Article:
Microsoft is traditionally a software company, and except for the Xbox, their previous attempts at hardware have ended in failure. Both the Zune (mp3 player) and Kin (phone) were short-lived. With the Surface, Microsoft are making an aggressive attack on the tablet market. Time will tell if they are successful or not, but Microsoft are worried. They are seeing their traditional business being eroded from one side by Google, and from the other side by Apple. Google are offering free web-based alternatives to the MS Office Suite, and the Chromebook could eventually challenge their dominance in the PC market. At the same time, Apple's iPad is being seen as an alternative in the post-PC era, and there are many productivity apps in the App Store that also eventually offer an alternative to Office. The Apple Mac is also showing some growth in an otherwise shrinking market. Microsoft therefore feel they have to develop their own ecosystem, and try and find new profit channels like apps from the Windows Store, and subscription services like Office 365.
This 3-way battle is essentially a land grab, because all 3 companies will try and lock users into their respective ecosystems. Apple is leading at the moment, Google has the most flexibility, and Microsoft has the most to lose.

I am a huge fan of Google, and have been a longtime Windows user, but ever since I switched to an iPhone I have been drawn further and further into Apple's "walled garden"; I now have an iPad 3 and a latest generation Apple TV. I have been hugely disappointed in Windows 8, so I'm now considering switching to one of the new iMacs as my main home machine. I still use Gmail, Google Calendar, Google Docs, etc, and I will continue to use my 18 month old Windows 7 laptop until I can afford to replace it, but more and more I look to Apple for my digital fix. Which ecosystem do you use?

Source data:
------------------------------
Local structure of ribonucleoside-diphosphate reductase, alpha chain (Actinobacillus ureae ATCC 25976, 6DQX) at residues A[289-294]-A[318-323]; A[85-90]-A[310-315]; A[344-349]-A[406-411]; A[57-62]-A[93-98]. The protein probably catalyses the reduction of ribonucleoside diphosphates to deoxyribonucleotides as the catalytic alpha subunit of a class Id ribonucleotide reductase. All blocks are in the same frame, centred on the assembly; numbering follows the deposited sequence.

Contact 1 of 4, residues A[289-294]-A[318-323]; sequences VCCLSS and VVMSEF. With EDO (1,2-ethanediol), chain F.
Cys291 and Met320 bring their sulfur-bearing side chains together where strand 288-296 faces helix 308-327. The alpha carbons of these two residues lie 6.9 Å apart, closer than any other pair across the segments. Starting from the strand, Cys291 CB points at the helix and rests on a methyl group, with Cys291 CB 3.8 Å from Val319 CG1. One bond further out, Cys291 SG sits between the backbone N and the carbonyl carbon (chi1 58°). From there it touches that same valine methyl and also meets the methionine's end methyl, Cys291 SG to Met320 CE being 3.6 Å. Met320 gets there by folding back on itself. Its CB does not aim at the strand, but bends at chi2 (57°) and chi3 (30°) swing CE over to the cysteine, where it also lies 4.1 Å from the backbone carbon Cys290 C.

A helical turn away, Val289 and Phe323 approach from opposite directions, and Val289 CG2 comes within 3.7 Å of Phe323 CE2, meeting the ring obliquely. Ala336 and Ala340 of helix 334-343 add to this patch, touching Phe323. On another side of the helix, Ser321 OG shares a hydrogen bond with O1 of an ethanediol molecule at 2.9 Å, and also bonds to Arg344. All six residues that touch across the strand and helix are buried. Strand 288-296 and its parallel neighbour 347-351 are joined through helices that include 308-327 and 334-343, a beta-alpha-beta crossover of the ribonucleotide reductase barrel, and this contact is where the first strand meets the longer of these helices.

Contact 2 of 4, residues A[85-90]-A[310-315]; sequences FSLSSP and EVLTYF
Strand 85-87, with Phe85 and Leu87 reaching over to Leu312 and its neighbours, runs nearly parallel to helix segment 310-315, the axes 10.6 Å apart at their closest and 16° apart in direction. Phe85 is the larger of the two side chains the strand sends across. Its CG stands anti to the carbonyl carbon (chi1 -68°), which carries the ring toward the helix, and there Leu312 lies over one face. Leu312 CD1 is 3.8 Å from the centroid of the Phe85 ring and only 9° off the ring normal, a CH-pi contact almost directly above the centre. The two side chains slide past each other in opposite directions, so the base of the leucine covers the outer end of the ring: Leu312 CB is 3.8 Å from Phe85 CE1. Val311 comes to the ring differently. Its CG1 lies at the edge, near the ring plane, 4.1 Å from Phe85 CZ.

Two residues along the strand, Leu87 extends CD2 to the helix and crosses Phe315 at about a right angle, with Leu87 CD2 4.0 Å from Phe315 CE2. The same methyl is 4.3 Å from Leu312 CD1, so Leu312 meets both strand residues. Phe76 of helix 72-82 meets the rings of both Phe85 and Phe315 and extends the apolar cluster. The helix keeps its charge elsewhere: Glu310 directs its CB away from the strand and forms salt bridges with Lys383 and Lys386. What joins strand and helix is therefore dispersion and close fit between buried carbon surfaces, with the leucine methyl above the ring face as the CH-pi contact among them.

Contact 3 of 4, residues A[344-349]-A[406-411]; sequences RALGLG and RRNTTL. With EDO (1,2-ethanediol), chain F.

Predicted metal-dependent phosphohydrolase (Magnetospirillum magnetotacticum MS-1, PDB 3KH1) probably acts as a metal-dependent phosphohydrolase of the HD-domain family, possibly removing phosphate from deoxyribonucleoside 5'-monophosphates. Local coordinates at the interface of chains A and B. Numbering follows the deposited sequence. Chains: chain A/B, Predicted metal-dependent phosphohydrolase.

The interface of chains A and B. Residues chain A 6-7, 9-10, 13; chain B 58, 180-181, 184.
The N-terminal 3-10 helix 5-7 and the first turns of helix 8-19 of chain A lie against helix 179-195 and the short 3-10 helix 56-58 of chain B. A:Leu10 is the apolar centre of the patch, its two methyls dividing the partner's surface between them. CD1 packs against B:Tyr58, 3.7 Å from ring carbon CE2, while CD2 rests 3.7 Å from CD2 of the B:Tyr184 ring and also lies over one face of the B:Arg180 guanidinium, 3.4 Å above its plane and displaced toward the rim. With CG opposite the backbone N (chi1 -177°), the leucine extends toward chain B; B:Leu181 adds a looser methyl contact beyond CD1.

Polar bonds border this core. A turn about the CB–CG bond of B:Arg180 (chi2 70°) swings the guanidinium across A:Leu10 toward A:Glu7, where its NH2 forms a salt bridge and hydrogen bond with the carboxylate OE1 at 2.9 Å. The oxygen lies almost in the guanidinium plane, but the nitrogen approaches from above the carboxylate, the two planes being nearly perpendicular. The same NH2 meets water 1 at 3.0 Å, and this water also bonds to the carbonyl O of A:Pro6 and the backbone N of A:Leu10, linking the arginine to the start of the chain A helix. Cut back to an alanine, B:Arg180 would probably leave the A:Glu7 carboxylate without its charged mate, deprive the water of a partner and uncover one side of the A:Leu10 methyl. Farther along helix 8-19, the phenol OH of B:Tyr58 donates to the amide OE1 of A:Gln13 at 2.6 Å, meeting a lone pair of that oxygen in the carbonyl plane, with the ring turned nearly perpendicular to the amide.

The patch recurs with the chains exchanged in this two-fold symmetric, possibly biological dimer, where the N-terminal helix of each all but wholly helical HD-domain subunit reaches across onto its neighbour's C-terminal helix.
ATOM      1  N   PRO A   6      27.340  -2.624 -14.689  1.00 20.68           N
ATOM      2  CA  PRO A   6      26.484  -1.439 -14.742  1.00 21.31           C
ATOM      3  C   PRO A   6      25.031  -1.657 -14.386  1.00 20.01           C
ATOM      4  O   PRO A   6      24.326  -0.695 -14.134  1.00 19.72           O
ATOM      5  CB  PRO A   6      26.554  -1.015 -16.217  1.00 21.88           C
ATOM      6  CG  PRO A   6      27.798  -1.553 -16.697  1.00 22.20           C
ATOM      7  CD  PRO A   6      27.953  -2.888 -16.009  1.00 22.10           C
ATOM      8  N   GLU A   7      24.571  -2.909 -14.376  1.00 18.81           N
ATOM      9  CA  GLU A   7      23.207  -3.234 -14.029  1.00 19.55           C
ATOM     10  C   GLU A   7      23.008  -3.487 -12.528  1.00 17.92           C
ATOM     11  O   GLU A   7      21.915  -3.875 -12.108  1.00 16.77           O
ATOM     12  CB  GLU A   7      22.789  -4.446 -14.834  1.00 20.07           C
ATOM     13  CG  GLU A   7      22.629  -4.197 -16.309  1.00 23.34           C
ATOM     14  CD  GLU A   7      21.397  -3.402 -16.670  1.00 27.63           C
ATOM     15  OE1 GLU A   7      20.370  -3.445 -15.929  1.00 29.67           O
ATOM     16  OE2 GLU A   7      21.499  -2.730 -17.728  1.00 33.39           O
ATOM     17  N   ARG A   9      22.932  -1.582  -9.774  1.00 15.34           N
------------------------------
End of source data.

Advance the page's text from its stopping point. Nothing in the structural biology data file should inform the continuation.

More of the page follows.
Thanks for reading.

Saturday, December 1, 2012

iTunes 11 Hands On Review

After delaying for a month, Apple finally released iTunes 11 on Thursday, 29 November, in both Mac and Windows versions. While many were hoping for a complete re-write, iTunes 11 is only a re-skinning of iTunes 10. Most of the old menus are carried over, although they are mostly hidden from view. The reason for this is Apple have dramatically simplified the UI, and iTunes brings a minimalistic, edge-to-edge design that is more in line with the iOS Music player, and is in-line with their policy of closing the gap between iOS and OS X. The iTunes Store has undergone a similar re-design, and now looks very similar to the App Store on the iPhone and iPad.

Over the years Apple have added more and more functionality to iTunes, and what started off as a simple music player has grown into a do-it-all media player and Store that is often criticised for being bloated and clunky. This latest version simplifies the UI, removing many features power users will miss, but does little to address the bloat of the underlying software.

In its default configuration the Menu Bar, Sidebar and Status Bar are all hidden from view, but are easily restored. From the little icon in the top left corner select "Show Menu Bar", then select "View" on the Menu Bar and select "Show Sidebar" and "Show Status Bar".

Up Next